Gators and Weis a 'dream' match
Published: Monday, January 3, 2011 at 8:42 p.m.
Last Modified: Monday, January 3, 2011 at 8:42 p.m.
After Florida's new coach, Will Muschamp, outlined what he was looking for in an offensive coordinator at his introductory news conference last month, media types (and fans) from across the state went straight to Google to search.
Let's see. Muschamp said he wanted someone who is an experienced play-caller with a background in the NFL and college.
Numerous candidates quickly emerged.
One name that did not pop up (or did but was simply ignored) was Charlie Weis.
He seemed unattainable.
This is a man who was the head coach at Notre Dame for five seasons, who was in his ninth season as an NFL offensive coordinator this year, who coached on four Super Bowl-winning teams, who helped develop Tom Brady into an elite NFL quarterback and a future Hall of Famer, who was mentored by two of the greatest coaches in NFL history (Bill Parcells and Bill Belichick).
But Muschamp is friends with Weis, and he had another strong connection — Weis' son, Charlie Jr.
Charlie Jr. aspires to be a football coach, and he was looking for a college where he could become a student assistant after he graduates from high school this year. Muschamp recently came up with a spot for him in Gainesville.
During conversations with the Weis family, Muschamp started pursuing Weis to become his offensive coordinator. He got his guy. On Monday, Muschamp announced that Weis, the offensive coordinator with the Kansas City Chiefs, had been hired to run the Gators' offense.
Weis told the Kansas City Star that his son's future in Gainesville played a role in his decision to accept Muschamp's offer.
"This was a really tough decision for the Weis family," Weis said. "This opportunity is one of those unique situations where I can go to a great institution where my son goes to matriculate and be able to spend the next bunch of years watching my son grow.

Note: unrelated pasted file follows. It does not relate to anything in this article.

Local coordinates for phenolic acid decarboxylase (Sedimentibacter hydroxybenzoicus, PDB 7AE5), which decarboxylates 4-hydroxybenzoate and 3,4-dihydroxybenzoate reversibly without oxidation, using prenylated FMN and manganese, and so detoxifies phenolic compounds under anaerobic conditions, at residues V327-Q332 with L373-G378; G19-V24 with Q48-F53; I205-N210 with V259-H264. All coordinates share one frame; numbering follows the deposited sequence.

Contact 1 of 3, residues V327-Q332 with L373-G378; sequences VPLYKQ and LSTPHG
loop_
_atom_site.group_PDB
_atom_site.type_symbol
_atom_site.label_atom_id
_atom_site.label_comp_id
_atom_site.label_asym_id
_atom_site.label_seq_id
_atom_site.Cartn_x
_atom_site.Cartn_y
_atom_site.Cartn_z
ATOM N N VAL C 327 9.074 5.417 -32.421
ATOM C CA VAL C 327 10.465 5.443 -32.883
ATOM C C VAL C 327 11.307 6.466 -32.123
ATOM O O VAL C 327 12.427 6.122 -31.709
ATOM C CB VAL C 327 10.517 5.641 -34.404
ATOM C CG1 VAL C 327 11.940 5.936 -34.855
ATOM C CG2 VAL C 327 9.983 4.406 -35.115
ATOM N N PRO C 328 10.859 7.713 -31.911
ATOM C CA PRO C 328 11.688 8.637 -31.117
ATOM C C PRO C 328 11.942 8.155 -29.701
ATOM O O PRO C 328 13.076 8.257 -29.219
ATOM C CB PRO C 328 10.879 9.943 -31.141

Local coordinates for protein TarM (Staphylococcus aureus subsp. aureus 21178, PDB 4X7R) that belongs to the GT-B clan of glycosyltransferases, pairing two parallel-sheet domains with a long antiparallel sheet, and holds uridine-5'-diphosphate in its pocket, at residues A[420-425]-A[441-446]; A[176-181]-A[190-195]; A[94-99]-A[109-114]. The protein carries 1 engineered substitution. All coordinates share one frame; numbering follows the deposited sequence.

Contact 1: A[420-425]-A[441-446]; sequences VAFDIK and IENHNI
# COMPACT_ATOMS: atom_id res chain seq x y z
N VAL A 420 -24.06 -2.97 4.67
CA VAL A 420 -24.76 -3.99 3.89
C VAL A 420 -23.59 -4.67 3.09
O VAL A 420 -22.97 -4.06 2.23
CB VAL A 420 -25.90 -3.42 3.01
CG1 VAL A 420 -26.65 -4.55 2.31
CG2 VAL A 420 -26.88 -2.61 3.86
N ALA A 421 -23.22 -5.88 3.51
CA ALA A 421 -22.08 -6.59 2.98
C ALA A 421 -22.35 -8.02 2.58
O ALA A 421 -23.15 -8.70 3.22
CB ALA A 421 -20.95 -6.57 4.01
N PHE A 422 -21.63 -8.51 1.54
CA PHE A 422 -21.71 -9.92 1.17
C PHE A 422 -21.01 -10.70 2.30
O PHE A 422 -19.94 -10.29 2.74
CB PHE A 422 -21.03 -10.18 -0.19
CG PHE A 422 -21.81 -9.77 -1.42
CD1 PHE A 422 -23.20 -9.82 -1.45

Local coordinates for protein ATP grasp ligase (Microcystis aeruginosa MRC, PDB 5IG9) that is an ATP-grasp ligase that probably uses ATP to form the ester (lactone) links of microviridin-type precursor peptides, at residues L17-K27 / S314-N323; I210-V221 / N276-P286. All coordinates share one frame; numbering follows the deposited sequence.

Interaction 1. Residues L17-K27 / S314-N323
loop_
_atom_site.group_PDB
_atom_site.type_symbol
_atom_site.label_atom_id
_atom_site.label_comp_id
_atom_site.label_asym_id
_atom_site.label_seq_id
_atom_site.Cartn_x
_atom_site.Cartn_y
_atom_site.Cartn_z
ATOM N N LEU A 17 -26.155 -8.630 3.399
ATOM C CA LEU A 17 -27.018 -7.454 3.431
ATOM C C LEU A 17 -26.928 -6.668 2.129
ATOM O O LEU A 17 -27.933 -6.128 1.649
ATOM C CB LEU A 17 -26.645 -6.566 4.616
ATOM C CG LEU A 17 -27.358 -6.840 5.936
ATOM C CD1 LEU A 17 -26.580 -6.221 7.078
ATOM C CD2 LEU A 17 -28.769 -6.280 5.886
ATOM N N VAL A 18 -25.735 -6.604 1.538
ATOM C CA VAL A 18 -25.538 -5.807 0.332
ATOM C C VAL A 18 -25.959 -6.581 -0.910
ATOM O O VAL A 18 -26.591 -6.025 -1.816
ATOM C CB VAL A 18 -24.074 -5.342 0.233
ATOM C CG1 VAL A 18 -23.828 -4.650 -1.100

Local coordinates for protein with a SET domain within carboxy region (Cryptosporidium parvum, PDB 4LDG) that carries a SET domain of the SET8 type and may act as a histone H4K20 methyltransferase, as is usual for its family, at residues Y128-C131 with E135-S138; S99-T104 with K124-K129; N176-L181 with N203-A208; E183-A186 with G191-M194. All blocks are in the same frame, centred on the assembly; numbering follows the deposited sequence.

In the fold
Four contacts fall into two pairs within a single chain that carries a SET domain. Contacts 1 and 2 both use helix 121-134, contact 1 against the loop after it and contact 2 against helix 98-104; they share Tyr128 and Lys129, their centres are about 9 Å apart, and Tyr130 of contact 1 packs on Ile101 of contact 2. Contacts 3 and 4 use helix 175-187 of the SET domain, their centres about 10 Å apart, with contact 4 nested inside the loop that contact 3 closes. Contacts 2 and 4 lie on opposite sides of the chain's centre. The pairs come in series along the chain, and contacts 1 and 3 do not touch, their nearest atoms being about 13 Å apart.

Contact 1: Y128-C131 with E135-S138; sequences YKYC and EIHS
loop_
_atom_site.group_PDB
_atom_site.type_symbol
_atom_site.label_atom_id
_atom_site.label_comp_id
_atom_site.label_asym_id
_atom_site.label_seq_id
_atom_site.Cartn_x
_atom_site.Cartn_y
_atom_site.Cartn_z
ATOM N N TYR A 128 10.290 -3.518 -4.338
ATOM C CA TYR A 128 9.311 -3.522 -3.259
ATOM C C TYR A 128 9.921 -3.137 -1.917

"He wants to coach. It took us very long to try to find a place where he could be involved with the football program in a student-assistant capacity. When I finally did talk to Will, we chatted about that and then we talked about me. I had to really reflect on that, spend time with my wife and Charlie. We talked about a whole bunch of things and at the end of the day, I don't think anybody could understand how wonderful an opportunity it would be to be able to work at a place and see your kid on a daily basis.
“It's a tough business. To go to a program like Florida and be able to be around my kid at the same time ... is almost a dream.''
It's a dream hire for Florida.
Weis, 54, is considered to have one of the best offensive minds in football. He has a long and proven track record as an offensive coordinator in the NFL and a reputation for developing quarterbacks. At New England, he took a sixth-round draft pick (Brady) and helped him become a perennial Pro Bowler. At Notre Dame, he developed Brady Quinn and Jimmy Clausen into NFL quarterbacks.
About a year ago, Brady had this to say about Weis in The Boston Herald: "Charlie and I always stay in touch. He's always been a great friend of mine. We have a great relationship. He's a great guy and a great coach. Any team would be lucky to have him."
Muschamp seems to feel that way.
“Charlie was a perfect fit for what I was looking for in an offensive coordinator,” Muschamp said. “He has both college and pro experience and has been a play-caller in the NFL. He has four Super Bowl rings, and his accomplishments and his ability to develop quarterbacks speak for themselves."
Weis began his NFL coaching career in 1990 as an offensive assistant for the New York Giants under Parcells. A year later, he became the Giants running backs coach. In 1993, Parcells hired Weis to be his tight ends coach at New England, where the two coached together until Parcells became the head coach of the New York Jets in 1997. Parcells took Weis with him to New York and made him the Jets' offensive coordinator, a role he held for three seasons.